• If you get the chance, it is usually helpful to bring in a stool or vomit sample for your vet to analyse, as this will help them diagnose the type of poisoning and accelerate your pet’s treatment. You will also need to be as thorough as possible with your dog’s medical history as this will also help expedite your dog's treatment.

The longer you leave your dog untreated, the higher the chance that the poisoning will lead to death. So, if you suspect your dog has been exposed to antifreeze you need to take them to a vet immediately.


How Is It Treated?


As with most things, the sooner you treat antifreeze poisoning the higher the chance of survival and recovery.

The key is to reduce absorption and increase excretion of the toxin. There are a number of things that your vet will administer to do this:

• Emetic drugs to induce vomiting.
 Activated charcoal to bind to the toxin and stop further absorption into the blood.
 Fomepizole. This is a highly effective drug that stops any further metabolism of Ethylene Glycol. It can only be given within 8 hours of toxin ingestion.
• Intravenous fluids to control dehydration, increase blood flow to the tissues and stimulate urination. These increase the chance of ethylene glycol being eliminated from the body safely before anymore damage can take place.

If your dog is treated with these antidotes within eight hours of ingestion, they have an excellent prognosis and will usually recover. But, as each hour passes, the prognosis worsens.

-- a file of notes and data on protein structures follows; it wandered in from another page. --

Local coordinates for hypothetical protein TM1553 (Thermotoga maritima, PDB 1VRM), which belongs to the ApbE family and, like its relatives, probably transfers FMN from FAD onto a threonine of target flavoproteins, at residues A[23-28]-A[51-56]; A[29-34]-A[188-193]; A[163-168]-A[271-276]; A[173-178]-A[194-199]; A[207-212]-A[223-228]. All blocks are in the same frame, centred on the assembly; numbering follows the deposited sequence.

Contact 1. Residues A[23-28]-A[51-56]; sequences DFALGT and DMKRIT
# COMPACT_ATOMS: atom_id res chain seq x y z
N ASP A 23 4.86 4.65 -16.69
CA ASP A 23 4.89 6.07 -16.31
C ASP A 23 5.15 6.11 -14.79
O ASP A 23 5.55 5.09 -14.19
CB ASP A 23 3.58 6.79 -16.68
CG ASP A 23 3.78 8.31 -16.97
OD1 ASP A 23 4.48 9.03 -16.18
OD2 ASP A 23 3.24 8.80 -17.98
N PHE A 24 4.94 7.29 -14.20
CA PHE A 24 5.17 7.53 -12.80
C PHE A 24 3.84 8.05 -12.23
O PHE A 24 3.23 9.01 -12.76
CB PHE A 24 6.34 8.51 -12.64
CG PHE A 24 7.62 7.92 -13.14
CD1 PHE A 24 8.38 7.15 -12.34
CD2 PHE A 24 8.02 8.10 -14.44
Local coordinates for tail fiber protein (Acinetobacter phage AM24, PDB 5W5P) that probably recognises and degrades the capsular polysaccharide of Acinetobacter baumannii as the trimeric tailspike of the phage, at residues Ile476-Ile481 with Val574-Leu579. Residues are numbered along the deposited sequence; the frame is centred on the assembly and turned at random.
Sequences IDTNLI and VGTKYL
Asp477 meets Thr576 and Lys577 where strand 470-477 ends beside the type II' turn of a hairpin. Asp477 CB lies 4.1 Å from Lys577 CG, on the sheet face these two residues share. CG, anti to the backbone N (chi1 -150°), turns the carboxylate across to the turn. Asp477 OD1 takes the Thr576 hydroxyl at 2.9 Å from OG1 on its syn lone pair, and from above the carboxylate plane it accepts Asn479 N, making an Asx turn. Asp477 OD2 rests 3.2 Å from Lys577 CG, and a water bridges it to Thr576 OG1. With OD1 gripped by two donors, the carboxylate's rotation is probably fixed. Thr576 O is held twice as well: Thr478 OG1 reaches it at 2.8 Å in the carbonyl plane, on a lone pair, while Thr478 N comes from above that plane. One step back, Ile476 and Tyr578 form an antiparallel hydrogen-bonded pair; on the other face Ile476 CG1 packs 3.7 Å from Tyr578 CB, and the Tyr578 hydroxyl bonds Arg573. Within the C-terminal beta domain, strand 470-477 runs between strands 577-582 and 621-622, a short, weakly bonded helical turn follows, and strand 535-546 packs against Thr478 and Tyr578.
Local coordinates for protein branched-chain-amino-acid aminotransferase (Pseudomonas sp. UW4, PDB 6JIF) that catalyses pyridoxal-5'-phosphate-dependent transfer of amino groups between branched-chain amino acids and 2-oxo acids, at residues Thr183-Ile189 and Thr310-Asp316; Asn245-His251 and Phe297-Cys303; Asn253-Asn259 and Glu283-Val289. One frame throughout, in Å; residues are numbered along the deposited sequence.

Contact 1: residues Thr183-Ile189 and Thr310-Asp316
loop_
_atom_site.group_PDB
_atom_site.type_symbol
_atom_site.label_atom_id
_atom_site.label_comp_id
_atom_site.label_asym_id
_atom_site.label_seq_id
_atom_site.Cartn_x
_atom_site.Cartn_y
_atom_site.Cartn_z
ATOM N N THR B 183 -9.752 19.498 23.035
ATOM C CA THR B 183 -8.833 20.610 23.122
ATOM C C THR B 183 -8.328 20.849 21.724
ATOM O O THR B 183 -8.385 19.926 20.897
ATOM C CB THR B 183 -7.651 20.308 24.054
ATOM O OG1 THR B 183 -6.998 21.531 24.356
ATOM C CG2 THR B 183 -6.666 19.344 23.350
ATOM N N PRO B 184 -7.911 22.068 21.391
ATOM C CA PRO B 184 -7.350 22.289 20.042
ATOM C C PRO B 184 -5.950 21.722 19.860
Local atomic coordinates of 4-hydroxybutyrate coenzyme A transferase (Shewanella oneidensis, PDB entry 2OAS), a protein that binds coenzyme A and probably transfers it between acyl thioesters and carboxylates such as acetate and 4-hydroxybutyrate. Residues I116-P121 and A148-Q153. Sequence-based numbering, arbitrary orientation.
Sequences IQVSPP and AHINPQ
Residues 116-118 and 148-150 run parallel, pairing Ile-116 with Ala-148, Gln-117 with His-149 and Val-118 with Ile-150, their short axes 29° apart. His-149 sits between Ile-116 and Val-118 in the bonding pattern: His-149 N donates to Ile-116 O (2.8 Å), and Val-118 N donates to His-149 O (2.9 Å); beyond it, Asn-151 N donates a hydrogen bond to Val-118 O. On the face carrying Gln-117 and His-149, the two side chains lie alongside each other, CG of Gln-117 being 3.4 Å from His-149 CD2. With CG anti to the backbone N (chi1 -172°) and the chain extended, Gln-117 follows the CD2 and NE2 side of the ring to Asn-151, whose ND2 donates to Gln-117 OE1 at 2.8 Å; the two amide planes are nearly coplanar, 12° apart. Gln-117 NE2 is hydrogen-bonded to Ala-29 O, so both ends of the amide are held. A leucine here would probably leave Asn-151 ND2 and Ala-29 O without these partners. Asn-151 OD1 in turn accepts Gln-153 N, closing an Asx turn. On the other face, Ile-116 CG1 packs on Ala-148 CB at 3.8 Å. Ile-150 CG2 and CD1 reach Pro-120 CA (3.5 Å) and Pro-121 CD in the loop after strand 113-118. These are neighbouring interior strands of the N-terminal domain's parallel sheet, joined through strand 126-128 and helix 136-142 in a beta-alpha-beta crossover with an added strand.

If your dog reaches the 24-72 hour stage without treatment, their kidneys will more often than not be severely damaged. If only the renal tubules of your dog’s kidneys are affected, the damage may be reversible, but if your dog’s kidneys fail, the success rate is very low.

It is vital that you take your dog to get treated as soon as possible. If you manage to take your dog to see a vet as soon as they have ingested antifreeze, then they will have a huge chance of recovery.

How Is It Prevented?

There are a number of ways to prevent your dog from ingesting antifreeze in the future.

• Keep any antifreeze sealed and in a cupboard away from your dog.
• If using antifreeze outside and your dog is present, never leave the container open and always keep it high up.
• Try hard not to spill any antifreeze. If you do, make sure your dog is out of the way and immediately clean it up.
• Get rid of any used antifreeze containers immediately after finishing them.
• Use antifreeze products with propylene glycol instead of ethylene glycol. Propylene glycol is registered as safe if accidentally ingested.
• Don’t allow your dog to roam freely around areas where there may be antifreeze spills. This includes driveways, roads, gutters and garages.

If your dog does ingest antifreeze, it is vital that you get them attended to by a veterinary practitioner immediately. If you leave your dog and hope that they will improve on their own, this will be fatal for them, as they cannot recover without medical help.

As always, prevention is better than the cure. So, if you do have a dog around, it is important to take the right measures in order to keep them away from the toxin.

Even if you don’t think your dog has been exposed to antifreeze, if they start to show signs of poisoning you must get them checked out.

The faster you act, the higher the chances of recovery.